In the same way that Joss Whedon's feminist beliefs compel him to imperil beautiful girls in order for them to fight their way to freedom, so Stephen King brings us tale after tale of ordinary women (and plenty of men) who find themselves in the most nightmarish of scenarios and must risk everything to survive. This Top 5 post is dedicated to that classic horror trope, the "final girl" - the female who, through cunning or skill or sheer virtue, stands triumphant at the end of the tale.
Spoilers may lie ahead for readers not familiar with all of Stephen King's work - so, you know. Beware.
There's a tiny clue in the title of this novel as to which character might last to the final page. As everything in the book is from Lisey's perspective, one might suspect that there is no feeling of danger - but King still manages to make the reader fear for Lisey as she discovers the unreal world that her late husband spent much of his troubled life in. More than any other King novel, Lisey's Story is about empowerment. Having long been the supportive wife, Lisey is forced to walk into hell alone, and come out the other side.
4. Sue Snell
It would be easy enough to remember the ending of Carrie, which we all read a long time ago, as one where everybody ended up dead. Not quite: Sue Snell, the popular girl who tried to do something nice for outcast Carrie White, survives to witness the destruction her own actions caused. If she hadn't encouraged her boyfriend to take Carrie to the prom, then the unfortunate pig's blood incident would never have happened, and all those cruel teenagers who tormented her would still be alive. Actually, come to think of it, it sounds like an unconventionally happy ending to me.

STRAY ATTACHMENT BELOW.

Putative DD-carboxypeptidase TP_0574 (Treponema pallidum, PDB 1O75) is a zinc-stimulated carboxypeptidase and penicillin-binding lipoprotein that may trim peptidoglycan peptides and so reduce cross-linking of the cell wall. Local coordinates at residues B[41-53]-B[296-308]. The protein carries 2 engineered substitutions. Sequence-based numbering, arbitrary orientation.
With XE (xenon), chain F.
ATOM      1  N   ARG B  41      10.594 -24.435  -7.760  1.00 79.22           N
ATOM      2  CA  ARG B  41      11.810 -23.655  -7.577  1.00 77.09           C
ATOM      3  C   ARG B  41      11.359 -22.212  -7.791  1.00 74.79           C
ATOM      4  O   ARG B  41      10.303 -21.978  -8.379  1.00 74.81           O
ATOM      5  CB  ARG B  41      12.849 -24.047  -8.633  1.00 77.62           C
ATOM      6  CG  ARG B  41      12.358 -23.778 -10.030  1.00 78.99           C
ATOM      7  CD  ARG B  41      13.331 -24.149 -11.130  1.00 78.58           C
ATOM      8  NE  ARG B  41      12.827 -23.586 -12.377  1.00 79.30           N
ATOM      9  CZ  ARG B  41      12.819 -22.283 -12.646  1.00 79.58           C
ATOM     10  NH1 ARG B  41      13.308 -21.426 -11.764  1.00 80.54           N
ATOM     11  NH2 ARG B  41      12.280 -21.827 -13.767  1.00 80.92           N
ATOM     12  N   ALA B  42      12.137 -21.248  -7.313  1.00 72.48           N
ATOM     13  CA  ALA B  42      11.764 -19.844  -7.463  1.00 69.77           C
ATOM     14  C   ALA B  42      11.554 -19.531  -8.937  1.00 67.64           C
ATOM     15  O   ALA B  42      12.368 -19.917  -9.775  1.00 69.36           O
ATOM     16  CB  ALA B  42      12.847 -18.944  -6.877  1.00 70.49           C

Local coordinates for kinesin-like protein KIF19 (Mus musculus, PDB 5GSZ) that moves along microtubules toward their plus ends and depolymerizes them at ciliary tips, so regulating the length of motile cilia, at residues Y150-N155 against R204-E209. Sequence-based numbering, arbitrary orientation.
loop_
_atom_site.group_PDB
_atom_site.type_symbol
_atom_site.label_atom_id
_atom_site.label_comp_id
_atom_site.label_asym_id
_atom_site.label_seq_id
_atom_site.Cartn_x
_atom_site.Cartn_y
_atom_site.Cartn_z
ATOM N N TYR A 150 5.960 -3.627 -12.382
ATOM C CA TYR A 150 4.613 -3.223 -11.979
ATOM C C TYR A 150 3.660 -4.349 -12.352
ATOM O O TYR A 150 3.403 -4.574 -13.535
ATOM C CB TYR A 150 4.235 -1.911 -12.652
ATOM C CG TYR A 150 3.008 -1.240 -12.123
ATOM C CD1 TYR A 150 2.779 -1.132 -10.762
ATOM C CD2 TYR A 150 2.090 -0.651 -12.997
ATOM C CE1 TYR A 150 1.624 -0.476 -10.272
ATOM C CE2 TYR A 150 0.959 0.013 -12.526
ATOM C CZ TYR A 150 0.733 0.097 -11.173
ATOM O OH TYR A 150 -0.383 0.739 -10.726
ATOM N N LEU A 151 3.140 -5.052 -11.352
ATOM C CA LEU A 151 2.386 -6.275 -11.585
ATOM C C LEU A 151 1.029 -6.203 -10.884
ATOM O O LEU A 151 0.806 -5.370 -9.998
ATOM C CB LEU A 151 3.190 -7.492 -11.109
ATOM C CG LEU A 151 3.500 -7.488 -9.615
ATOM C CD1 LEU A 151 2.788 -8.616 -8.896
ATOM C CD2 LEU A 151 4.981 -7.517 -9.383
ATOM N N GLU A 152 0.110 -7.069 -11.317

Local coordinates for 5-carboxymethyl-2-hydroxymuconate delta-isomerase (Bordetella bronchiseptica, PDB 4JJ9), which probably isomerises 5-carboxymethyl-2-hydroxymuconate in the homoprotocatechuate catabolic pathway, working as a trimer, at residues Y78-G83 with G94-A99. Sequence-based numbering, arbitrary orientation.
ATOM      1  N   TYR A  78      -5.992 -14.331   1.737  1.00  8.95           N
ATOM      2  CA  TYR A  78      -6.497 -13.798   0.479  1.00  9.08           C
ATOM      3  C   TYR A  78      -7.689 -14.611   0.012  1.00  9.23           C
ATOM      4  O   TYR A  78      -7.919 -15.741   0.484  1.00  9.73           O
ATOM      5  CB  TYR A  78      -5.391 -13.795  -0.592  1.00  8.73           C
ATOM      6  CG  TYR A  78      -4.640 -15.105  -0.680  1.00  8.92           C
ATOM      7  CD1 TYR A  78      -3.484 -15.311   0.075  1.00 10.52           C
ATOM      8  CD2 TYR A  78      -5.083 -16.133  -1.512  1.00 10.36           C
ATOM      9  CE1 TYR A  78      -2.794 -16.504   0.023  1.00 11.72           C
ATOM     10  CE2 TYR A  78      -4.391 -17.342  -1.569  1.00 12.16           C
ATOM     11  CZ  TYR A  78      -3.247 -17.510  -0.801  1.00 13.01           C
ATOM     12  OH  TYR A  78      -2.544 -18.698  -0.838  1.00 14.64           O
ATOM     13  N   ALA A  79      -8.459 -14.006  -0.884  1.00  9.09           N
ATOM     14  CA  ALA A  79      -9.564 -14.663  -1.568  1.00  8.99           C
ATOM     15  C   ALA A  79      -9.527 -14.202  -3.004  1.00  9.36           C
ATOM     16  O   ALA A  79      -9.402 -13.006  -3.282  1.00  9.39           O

Motherly love never came stronger than it did in Wendy Torrance. A large, uneasy portion of The Shining is spent watching her walk on eggshells around her recovering alcoholic husband, all the while being eaten up inside with fear and anger at what might happen to their son Danny if Jack falls off the wagon. Stanley Kubrick's film adaptation did nothing to convey the lioness-defending-her-cub strength of character that Wendy embodies in the book - shattered bones and a head injury do not stop her dragging herself, inch by painful inch, to Danny's aid.
This story is one of numerous trials. Rose Daniels suffers for years at the hands of a violent, abusive husband. When she finally works up the courage to leave him, an even more terrifying journey begins, as she finds herself drawn into a dream-like painted world, where her fearsome doppelänger holds the key to vengeance. Rose's survival is a triumph, but is shadowed by an epilogue which reveals (SPOILERS) she has inherited her former husband's bloody rages.
Personally, I think the word "harrowing" is overused, especially when describing books. But in this case I find it incredibly apt - I was as attached to Jessie's ordeal as she was to the bed. When a simple sex game goes awry and Jessie is left naked and alone, it is not death that poses a threat. It is the voices. The madness. And the misshapen face that keeps emerging from the shadows. Gerald's Game is not a supernatural novel, making the unlikely peril Jessie faces feel all the more real.